The following examples shows the audit logs were disabled (i.e. piped to null).
ubuntu@ip-172-31-6-109:~$ ls -l /var/log total 1040 …[SNIP]… lrwxrwxrwx 1 root root 9 May 20 12:26 auth.log -> /dev/null -rw-r----- 1 syslog adm 296097 May 18 07:24 auth.log.1 -rw-r----- 1 syslog adm 7095 May 14 07:32 auth.log.2.gz -rw-r--r-- 1 root root 1535 May 13 14:16 boot.log lrwxrwxrwx 1 root root 9 May 20 12:26 btmp -> /dev/null -rw-r--r-- 1 syslog adm 37823 May 13 14:16 cloud-init.log drwxr-xr-x 2 root root 4096 Oct 10 2012 dist-upgrade …[SNIP]… lrwxrwxrwx 1 root root 9 May 20 12:26 lastlog -> /dev/null lrwxrwxrwx 1 root root 9 May 20 09:48 messages -> /dev/null lrwxrwxrwx 1 root root 9 May 20 09:48 secure -> /dev/null lrwxrwxrwx 1 root root 9 May 20 12:26 security -> /dev/null lrwxrwxrwx 1 root root 9 May 20 12:26 utx.lastlogin -> /dev/null lrwxrwxrwx 1 root root 9 May 20 12:26 utx.log -> /dev/null lrwxrwxrwx 1 root root 9 May 20 12:26 wtmp -> /dev/null lrwxrwxrwx 1 root root 9 May 20 09:48 xferlog -> /dev/null
The following is the output of nestat during the infection.
Active Internet connections (servers and established) Proto Recv-Q Send-Q Local Address Foreign Address State PID/Program name tcp 0 0 0.0.0.0:22 0.0.0.0:* LISTEN 673/sshd tcp 0 0 127.0.0.1:10808 0.0.0.0:* LISTEN 22589/.bash_root.tm tcp 0 0 127.0.0.1:10808 127.0.0.1:40878 ESTABLISHED 22589/.bash_root.tm tcp 0 0 172.31.6.109:22 188.8.131.52:4660 ESTABLISHED 23350/0 tcp 0 0 127.0.0.1:40878 127.0.0.1:10808 ESTABLISHED 22583/.bash_root.tm tcp 0 60 172.31.6.109:37806 184.108.40.206:36000 ESTABLISHED 22583/.bash_root.tm tcp6 0 0 :::22 :::* LISTEN 673/sshd udp 0 0 0.0.0.0:53 0.0.0.0:* 19684/tinydns udp 0 0 0.0.0.0:68 0.0.0.0:* 468/dhclient3
And the following example shows list of files uploaded and extracted on the SH.
root@ip-172-31-6-109:~# ls -al /tmp total 1848 drwxrwxrwt 4 root root 4096 May 23 01:20 . drwxr-xr-x 24 root root 4096 May 20 11:54 .. -rwxr-xr-x 1 root root 1344645 May 20 11:39 .bash_root.tmp3 -rwxr-xr-x 1 root root 353564 May 21 12:55 .bash_root.tmp3h -rwxr-xr-x 1 root root 5 May 21 12:55 bill.lock -rw-r--r-- 1 root root 69 May 22 16:03 conf.n -rwxr-xr-x 1 root root 5 May 21 12:55 gates.lock drwxr-xr-x 2 root root 4096 Apr 21 04:17 get -rw-r--r-- 1 root root 147456 May 17 17:18 go.tar.gz drwx------ 2 root root 4096 May 20 11:52 mc-root -rwxr-xr-x 1 root root 5 May 21 12:55 moni.lock -rw-r--r-- 1 root root 72 May 21 01:51 rc.local -rw-r--r-- 1 root root 19 May 21 01:32 resolv.conf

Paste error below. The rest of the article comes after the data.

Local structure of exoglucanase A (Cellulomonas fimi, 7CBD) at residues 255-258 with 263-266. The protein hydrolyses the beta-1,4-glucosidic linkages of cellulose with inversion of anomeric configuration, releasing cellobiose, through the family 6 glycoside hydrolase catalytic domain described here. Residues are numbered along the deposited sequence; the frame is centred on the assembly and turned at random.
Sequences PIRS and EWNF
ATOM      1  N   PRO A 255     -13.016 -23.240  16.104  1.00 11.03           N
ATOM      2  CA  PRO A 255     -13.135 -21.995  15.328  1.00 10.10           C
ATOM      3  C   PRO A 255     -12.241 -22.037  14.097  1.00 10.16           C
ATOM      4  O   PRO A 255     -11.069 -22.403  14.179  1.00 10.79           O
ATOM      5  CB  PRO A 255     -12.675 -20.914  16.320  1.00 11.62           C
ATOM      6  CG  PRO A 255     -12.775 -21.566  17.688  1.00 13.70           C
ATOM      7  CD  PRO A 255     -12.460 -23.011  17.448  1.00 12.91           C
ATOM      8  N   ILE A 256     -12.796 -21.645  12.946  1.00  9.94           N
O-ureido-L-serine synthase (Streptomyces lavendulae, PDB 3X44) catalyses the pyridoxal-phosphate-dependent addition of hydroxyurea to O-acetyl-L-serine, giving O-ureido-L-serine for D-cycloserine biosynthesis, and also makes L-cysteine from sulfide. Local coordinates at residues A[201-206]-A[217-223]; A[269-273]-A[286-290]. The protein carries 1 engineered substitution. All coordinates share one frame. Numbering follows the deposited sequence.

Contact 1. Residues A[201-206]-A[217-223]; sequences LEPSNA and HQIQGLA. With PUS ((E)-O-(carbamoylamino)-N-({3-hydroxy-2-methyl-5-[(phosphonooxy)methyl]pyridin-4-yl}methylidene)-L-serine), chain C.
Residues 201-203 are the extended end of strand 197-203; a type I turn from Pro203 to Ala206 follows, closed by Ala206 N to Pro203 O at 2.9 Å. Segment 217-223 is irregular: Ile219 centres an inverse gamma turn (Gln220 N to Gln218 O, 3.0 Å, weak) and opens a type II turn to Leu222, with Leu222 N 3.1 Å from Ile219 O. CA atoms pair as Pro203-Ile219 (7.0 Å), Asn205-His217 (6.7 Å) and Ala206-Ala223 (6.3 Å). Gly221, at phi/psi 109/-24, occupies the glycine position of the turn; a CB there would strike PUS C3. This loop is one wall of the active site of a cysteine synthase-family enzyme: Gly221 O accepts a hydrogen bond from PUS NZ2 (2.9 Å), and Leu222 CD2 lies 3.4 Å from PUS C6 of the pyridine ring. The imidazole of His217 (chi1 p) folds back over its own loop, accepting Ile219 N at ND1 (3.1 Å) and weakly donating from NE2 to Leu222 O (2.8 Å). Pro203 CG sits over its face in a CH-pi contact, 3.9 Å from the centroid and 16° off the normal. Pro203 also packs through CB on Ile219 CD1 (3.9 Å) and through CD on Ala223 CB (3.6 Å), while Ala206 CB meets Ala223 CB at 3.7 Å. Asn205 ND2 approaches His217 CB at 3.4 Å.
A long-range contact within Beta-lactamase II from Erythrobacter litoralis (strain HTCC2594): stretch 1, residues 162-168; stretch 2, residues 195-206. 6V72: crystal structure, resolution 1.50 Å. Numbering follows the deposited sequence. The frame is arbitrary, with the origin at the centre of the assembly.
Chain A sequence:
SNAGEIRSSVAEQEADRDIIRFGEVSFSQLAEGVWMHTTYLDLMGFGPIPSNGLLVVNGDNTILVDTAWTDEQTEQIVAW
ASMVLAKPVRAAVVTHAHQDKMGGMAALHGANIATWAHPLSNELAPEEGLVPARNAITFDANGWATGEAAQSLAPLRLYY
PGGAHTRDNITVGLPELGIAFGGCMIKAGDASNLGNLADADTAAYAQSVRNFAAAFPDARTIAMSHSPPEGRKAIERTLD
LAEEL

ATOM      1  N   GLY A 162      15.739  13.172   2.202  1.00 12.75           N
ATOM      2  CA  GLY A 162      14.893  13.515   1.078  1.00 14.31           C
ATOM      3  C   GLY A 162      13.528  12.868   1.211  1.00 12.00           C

Upon successful deployment of malicious files, in all cases, an outbound connection was initiated from the SH to a C&C server.
Commander, the third actor, is a malicious entity who controls the C&C server and remotely sends command to infected hosts.
Figure 4 shows the IRC welcome message from one of the C&C servers.
In most cases, C&C server was IRC based and infected host joined an IRC channel and got assigned a nickname for communication with the Commander.
Throughout the experiment, the infected SHs were employed to initiate DoS attacks against two external servers:
:Gucci!Gucci@34635712.46 PRIVMSG #Support :!bot @udpflood 220.127.116.11 53 65500 60.. :Gucci!Gucci@34635712.46 PRIVMSG #Support :!bot @udpflood 245.167.133.214 53 65500 120..
And below is the response from the infected host once task is completed
PRIVMSG #Support :.4|.12.:.3UDP DDoS.12:..4|.12 Attacking .4 18.104.22.168 53 .12 with .4 65500 .12 Kb Packets for .4 60 .12 seconds..
The attack was targeted on port 53 (DNS) for the duration of 60 seconds and 120 seconds. Please note that all outbound connections from SH were monitored and filtered in order to prevent any possible harm to external servers.
That’s all for now. There are still other interesting points that I am investigating and will cover them in the future posts.
How to protect yourself against SSH attacks
Three (3) tips that can strongly improve the security posture of your SSH service (there are lots other things your can do but these three will help the most):
- Be cautious of running blacklisting software such as Fail2ban. You may crash your own server (more details https://wiki.archlinux.org/index.php/fail2ban). Instead whitelist the access to the SSH service, if not possible, use an external blacklist feed to block intruders. Remember, if you use a generic blacklist feed, on average, it blocks 12% of your actual intruders;
- Disable username and password (keyboard-based) authentication on the SSH service. If not possible setup a Two-Factor authentication (more here); and
- Run the SSH service on a non-default port (security by obscurity!).
Malicious scripts and binary files, password lists etc. are available for download to the research community. Get in touch if you interested to a receive a copy.
Do you want to find out more about your environment’s attackers and their tactics? Fill up this form for an invitation to a free Smart Honeypot VIP plan.